It may say something about my own particular Robinson experiences that the only place I recall eating in the area is the cafeteria at IKEA. (Oh, I could totally go for some Lingonberry soda right about now. I’ll pass on the Swedish meatballs, however.) Most of the nearby restaurants don’t really offer much competition. For most people in and out of Robinson, food is a secondary notion, to be eaten immediately before or immediately following the grander purpose of shopping. Why do malls have food courts and only a few full-restaurant options? Because most shoppers are in a retail-heavy area to shop.

Fortunately, someone was bound to challenge the status quo of the eateries in Robinson. Before the newly formed Settlers Ridge started bringing in restaurants that would be unique to the immediate area, Bocktown Beer and Grill was the first strike against the mediocre and mundane that comprised most of the Robinson dining options.

Bocktown’s Robinson location is in a strip mall segment across a vast lot from the Target. Its long, narrow interior is brightly lit and lined on one side by a bar area and the other side by booth and table seating, eventually leading back to an outside beer garden area. The inside is a surprise – warmly painted and lit, tasteful decor, and comfortable seating – compared to its mostly staid exterior, although the hand-drawn chalkboards advertising specials, events, and the various online locations for Bocktown was a nice touch, livening up a dimly lit concrete sidewalk.

The staff is dressed supremely casual, but move with quickness and efficiency. We were assured of a short wait, then quickly sat in a corner near the front,  slightly isolated from the rest of the dining area. A few moments to peruse the beer list, then our server, James, introduced himself and took our drink and appetizer order.

Bocktown Beer and Grill on Urbanspoon

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Good Morning, Steelers Sunday!

I grew up a misfit teenager shunning all jock trappings. Due to my commitment to the South Park High School Eagles Marching Band, I was an unwilling witness to many, many football games, none of which I paid the least bit of attention to, preferring the company of a small penlight and book. I even got homework done in the stands. Playoffs time, when we lost, I was secretly overjoyed for the end of the football season. No more Friday nights spent shivering on the metal bleachers. No more playing halftime shows that people in the stands used as an excuse for bathroom breaks. No more pretending (albeit poorly) to care.

Then something happened in college. No longer expected to care, I started keeping track of pro football (as well as a few other sports, but more on that another time),  although I stayed fast and loose with game-time commitments. Still, when the Steelers won the Super Bowl in 2006, I whooped and hollered celebrated with my then-housemates. After the game, we ran out to Forbes and Murray in Squirrel Hill and celebrated with the rest of our neighborhood. I saw people running around shirtless in the snow, sliding down Forbes by holding onto moving cars and buses. I saw people knock down a dumpster and dance on top of it. The young and the old, the drunk and the sober. I saw how this city celebrates their team. And it was exhilarating. (And a little scary.)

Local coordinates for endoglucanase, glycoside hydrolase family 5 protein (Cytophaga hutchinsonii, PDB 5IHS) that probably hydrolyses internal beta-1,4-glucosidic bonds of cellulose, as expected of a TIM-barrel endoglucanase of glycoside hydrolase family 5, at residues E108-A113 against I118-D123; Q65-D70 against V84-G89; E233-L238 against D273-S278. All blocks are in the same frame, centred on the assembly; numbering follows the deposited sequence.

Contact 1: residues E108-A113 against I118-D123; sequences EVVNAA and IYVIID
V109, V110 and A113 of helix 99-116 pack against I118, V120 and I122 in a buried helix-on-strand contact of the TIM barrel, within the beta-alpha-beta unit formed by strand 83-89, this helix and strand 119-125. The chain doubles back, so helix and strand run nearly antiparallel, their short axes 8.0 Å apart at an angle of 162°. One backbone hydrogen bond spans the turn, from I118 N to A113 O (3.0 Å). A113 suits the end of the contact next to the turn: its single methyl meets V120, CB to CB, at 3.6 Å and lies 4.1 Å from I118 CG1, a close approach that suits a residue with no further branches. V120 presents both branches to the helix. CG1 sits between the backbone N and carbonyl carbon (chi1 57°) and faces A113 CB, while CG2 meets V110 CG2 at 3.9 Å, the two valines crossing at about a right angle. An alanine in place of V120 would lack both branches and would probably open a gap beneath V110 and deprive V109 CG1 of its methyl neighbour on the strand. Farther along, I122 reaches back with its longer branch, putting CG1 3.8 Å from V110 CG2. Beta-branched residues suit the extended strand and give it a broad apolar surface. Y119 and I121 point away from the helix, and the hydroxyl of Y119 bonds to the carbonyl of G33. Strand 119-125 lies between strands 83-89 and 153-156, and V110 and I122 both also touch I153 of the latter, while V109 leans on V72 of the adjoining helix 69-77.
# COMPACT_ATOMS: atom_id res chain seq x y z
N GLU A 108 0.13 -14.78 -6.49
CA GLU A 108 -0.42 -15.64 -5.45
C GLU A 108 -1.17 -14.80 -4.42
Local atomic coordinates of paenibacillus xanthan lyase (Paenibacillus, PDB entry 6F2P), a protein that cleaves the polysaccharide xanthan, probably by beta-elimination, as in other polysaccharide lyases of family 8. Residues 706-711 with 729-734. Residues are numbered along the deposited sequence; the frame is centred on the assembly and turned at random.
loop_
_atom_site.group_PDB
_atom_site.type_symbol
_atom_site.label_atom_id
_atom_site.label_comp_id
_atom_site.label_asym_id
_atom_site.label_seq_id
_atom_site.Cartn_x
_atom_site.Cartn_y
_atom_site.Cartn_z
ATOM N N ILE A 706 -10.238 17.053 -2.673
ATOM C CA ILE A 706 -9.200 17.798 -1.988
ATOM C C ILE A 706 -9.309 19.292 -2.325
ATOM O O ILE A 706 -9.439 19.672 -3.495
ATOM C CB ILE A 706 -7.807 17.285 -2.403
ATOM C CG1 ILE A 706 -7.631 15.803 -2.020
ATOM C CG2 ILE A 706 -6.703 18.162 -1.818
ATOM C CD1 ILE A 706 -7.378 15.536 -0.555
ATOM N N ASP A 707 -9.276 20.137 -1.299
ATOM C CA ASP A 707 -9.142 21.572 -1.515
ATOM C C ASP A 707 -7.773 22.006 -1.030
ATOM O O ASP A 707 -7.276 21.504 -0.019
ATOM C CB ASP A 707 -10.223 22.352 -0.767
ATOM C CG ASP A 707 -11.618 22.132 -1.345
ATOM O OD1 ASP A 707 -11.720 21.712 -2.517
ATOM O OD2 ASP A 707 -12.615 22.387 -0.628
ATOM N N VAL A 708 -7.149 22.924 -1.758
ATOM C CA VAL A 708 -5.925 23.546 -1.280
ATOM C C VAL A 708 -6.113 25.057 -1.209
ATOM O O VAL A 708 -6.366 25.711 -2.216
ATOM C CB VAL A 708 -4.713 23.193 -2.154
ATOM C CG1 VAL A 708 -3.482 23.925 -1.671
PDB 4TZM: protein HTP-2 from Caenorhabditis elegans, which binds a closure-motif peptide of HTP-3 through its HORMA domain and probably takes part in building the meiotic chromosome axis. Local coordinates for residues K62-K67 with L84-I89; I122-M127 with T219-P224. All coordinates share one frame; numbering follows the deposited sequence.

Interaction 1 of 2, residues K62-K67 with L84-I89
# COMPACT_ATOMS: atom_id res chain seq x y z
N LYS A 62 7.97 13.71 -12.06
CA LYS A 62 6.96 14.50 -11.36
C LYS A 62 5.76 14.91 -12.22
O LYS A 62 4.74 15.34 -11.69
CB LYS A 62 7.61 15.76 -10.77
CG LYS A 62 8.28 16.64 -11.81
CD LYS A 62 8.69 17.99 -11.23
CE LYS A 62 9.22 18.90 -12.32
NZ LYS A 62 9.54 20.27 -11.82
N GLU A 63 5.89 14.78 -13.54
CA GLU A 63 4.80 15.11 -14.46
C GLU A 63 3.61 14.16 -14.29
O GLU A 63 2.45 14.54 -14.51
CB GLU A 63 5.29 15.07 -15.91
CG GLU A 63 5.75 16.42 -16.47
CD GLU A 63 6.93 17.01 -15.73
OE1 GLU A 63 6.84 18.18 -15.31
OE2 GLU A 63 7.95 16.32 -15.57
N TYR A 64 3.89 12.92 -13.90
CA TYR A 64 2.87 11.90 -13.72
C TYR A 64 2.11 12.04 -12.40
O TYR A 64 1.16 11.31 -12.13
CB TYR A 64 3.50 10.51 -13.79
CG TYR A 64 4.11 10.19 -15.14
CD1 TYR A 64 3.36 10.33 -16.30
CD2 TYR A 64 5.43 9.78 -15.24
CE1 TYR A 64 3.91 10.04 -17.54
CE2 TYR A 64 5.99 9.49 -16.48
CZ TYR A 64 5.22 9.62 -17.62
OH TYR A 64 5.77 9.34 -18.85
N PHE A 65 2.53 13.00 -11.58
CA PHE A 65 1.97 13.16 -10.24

The 2009 Super Bowl win against the Cardinals held a different kind of significance for me. I had my heart broken in the Fall of 2008 by no less than a devout Seahawks fan, who loved to claim that our city’s team had stolen their Super Bowl title due to a bad call. Months after the final conversation of our relationship, I sat in a roomful of friends, cheering out of equal parts love for our team, our city, and spite for that guy from Seattle. Mature? Not really. But we won. Again. Damn right.

Going into this most recent season, I cooled on the Steelers a bit. It was a mix of reasons, but mostly the Ben Roethlisberger stuff and a new-found enjoyment of college football, specifically the team of my partner and his family, the West Virginia Mountaineers. Still, seeing the unruly mane jutting out of the helmet of #43 Polamalu, catching the sunny/frightening smile of #86 Ward, the hulking frame of #34 Mendenhall… There’s really nothing like rooting for the home team.

That’s my abridged history with football. For the AFC Championship weekend, we cooked up something that might have to make a Super Bowl reappearance. This recipe is based on the traditional “Pittsburgh” salad, but it’s also based on a failure. I was all set to make lentil burgers, but upon their completion in the oven, they were just too crumbly to make it on the buns. My intrepid dining companion and partner came up with this terrific solution to our dinner problem. So this recipe truly belongs to him.

The Vegan Pittsburgh Salad

Ingredients
– 1 lentil burger patty, crumbled (I haven’t included my recipe, cause it’s still a work in progress, but the Veggie Table has a good one.)
Iceberg salad mix
– Sweet & Sour dressing (not the same as the sauce used in Asian cooking – we used the tangy Giant Eagle variation.)
– 1 avocado, thinly sliced
– 1 small tomato, chopped
For the potatoes:
– 5 to 6 small red potatoes, cut into even chunks
– 2 tsp Cajun seasoning
– 2 tsp turmeric
– 1 tsp cumin
– Salt and pepper to taste
– 2 tbsp olive oil

– Pre-heat oven to 400 degrees. On a baking sheet, toss potatoes in oil and spices and cook in the oven for 25 minutes, tossing a few times as they bake.

– Once the potatoes are done, assemble the salad:

  • Iceberg salad mixture
  • Crumbled lentil patty
  • Avocado & tomatoes
  • Potatoes
  • Dressing

Grab a fork and enjoy! Just don’t get any on your Terrible Towel.